A foot or more of rain fell in parts of the Northeast, forcing hundreds from their homes, rupturing small dams and slowing Amtrak trains to a walk.
No injuries had been reported in the areas of New Jersey, Pennsylvania and Maryland hardest hit by the deluge, but at least one woman had a harrowing rescue.
Tammy Spiese was trying to clear debris on her property near Reading, Pa., when rising water carried her into a drainage pipe. She had to be pulled out by her husband and a police officer.
"I was in the water up to my neck," Spiese said. "It was very powerful and I had to hold onto the rocks above."
South-central New Jersey was hardest hit with at least five small dams rupturing during the night, said Kevin Tuno, the Burlington County emergency management coordinator. Many of the dams in the area hold small reservoirs in low-lying residential areas.
"We've had a lot of house that were flooded, vehicles that were in floodwaters, some people that were caught when the dam broke that had to be rescued off the rooftops of their vehicles," Tuno told CBS Radio News. "Emergency workers [were] going around asking people to move to shelters and leave their residences and we did have some people that were rescued out of vehicles and also off of their residences."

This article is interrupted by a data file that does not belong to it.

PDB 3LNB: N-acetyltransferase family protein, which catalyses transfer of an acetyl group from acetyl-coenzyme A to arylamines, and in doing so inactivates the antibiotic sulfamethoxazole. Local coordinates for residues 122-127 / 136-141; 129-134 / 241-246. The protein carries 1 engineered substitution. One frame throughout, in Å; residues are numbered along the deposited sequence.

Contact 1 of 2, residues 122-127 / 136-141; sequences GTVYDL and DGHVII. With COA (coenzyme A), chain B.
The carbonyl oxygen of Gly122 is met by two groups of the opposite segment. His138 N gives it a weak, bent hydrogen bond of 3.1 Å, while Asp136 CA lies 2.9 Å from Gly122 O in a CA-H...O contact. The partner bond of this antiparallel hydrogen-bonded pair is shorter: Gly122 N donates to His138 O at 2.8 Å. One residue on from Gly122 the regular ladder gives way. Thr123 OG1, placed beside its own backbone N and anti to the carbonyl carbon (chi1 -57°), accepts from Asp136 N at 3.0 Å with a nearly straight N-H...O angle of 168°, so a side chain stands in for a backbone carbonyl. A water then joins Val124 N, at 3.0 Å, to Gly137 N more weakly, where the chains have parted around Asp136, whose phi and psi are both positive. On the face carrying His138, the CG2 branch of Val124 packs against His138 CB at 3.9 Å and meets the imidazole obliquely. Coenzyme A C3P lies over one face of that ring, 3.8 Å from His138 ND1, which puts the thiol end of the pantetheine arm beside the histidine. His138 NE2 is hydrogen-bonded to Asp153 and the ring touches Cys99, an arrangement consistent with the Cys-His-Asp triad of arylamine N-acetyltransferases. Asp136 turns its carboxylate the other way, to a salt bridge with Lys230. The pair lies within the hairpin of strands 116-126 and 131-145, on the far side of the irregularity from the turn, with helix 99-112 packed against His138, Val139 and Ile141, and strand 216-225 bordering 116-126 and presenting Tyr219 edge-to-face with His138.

The heaviest rainfall in Burlington County was about 13 inches at Tabernacle, the National Weather Service said.
Parts of northeastern Maryland got up to 8 inches of rain that flooded streets and basements Monday, and some motorists had to be rescued when their cars stalled in deep water, officials said. Most of the water had subsided by Tuesday morning and major roads were reopened, said Harford County official Ernie Crist.
At least 15 Amtrak passenger trains were delayed Monday evening in Maryland, said spokesman Daniel Stessel. Water flowing over the tracks in many places forced north- and southbound trains to slow to just 2 mph, or walking speed, he said.
An estimated 6 inches of rain fell in eastern Pennsylvania's Berks County, where firefighters used a boat to rescue three people and a dog trapped in two homes by Manatawny Creek, which rose about 4 feet in minutes.
Water and mud rushed into a bowling alley Monday at Pottsville in eastern Pennsylvania after a sodden embankment behind the building collapsed, and custodian John Bova and his wife hurried to open doors to let the flood out. Then they shut off the electricity and fled, he said.
"The mountain just came down," Bova said. "We were lucky to get out."